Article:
Common Sense Review
Updated November 2014

Quadrant Defender

Graphing equations is the key to victory in tower defense game
Common Sense Rating 4
Teacher Rating
Not Yet Rated
  • Students solve systems to connect the defense pathway.
  • If all systems are solved correctly, it maps out the pathway invaders will take.
  • A click-and-drag tool helps students put equations in slope-intercept form.
  • Once their strategy is set, players watch the invasion to see how long they survive!
Combines algebraic thinking, strategy, and resource management in one coherent package.
Can be confusing for students not familiar with the genre
Bottom Line
An effective and more motivating way to get students to practice graphing linear equations.
Paul Donovan
Common Sense Reviewer
Classroom teacher
Common Sense Rating 4
Engagement Is the product stimulating, entertaining, and engrossing? Will kids want to return? 5

This interesting and suspenseful approach to systems should have high replay value for students.

Pedagogy Is learning content seamlessly baked-in, and do kids build conceptual understanding? Is the product adaptable and empowering? Will skills transfer? 4

Designed to encourage students to practice solving systems, the game is more review than instruction. Includes an interactive "algebra explorer" for students who need it.

Support Does the product take into account learners of varying abilities, skill levels, and learning styles? Does it address both struggling and advanced students? 2

Students not familiar with tower-defense games or systems of equations may have trouble figuring out what's going on. Rules and hints aren't as complete as they could be.

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How Can Teachers Use It?

Because this is a free Web-based game, teachers can recommend (or require) any student with an Internet connection to play. This can be an enrichment tool for students already familiar with solving systems, while their classmates learn the process in a more traditional way. Quadrant Defender will work particularly well with students who need more relevant, external motivation. And the different difficulty levels can be useful for encouraging competitive students to keep playing. If computers are in short supply, or students are having a hard time, it can be used with a projector as a whole-class activity in which students work together to determine correct defense placements.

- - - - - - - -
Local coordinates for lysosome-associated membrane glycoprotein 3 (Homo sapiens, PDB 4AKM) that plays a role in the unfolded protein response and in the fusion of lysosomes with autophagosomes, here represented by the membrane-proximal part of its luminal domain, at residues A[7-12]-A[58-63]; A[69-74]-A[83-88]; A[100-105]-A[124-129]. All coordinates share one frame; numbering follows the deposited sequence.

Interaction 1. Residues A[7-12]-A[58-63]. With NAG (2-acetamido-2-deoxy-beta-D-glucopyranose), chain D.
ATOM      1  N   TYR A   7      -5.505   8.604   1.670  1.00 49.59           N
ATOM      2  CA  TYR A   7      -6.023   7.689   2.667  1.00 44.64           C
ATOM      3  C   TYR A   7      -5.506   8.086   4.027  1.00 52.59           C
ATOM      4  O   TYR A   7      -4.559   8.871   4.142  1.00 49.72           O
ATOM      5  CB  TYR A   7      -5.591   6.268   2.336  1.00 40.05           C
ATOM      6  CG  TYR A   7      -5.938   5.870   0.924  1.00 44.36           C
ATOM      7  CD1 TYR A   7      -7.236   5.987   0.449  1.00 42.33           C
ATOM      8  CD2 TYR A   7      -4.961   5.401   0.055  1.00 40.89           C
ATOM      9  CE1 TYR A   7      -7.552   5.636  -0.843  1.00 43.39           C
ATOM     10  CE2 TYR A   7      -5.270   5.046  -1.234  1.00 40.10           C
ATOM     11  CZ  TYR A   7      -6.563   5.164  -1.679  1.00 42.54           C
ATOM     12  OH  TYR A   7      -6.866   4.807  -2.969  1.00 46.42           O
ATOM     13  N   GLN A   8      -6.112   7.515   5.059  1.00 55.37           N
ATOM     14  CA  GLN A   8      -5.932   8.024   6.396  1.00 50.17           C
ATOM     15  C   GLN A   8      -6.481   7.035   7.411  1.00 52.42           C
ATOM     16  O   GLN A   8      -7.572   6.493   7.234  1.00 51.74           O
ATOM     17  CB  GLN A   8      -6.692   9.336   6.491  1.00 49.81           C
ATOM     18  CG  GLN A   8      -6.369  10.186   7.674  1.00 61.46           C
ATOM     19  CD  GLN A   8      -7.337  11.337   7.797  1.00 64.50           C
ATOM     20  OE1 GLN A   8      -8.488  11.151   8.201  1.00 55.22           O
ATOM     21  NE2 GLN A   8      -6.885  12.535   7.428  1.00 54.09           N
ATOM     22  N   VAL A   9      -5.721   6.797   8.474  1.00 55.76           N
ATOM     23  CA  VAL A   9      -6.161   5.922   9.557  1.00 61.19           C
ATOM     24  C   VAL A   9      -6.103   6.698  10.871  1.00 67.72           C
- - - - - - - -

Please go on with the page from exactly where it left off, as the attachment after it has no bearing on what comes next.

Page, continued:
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What's It Like?

Fans of tower defense games, which force the player to protect a base by repelling invaders through clever strategy and tactics, will feel right at home; Quadrant Defender looks and feels comparable to more recent games in the genre. What makes Quadrant Defender different is that to defend his/her base, the player must solve systems of equations to find the best spots to bolster against alien invaders. This incorporates math into play in a way that feels high-stakes because an incorrect solution means the base is overrun by enemies. At its core, it might be a repackaging of practice sets, but thematic context and tower defense mechanics go a long way. 

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Is It Good For Learning?

The learning curve may be too steep to use Quadrant Defender as an introduction to solving systems, but it's an excellent practice and review resource. By default, players get to solutions by graphing, but additional tools are available for students who want to use other methods, such as addition or substitution (although these tools aren't intuitive to discover or use). In addition to algebraic skills, students must build and strengthen their defenses using a limited amount of money. Success requires an intuitive sense of constraints -- students must learn to strategize and practice resource management. Although there's only one set of "official" defense solutions, those points can be utilized in many different ways, so creative thinking skills can allow students to develop many different possibilities for success.

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See how teachers are using Quadrant Defender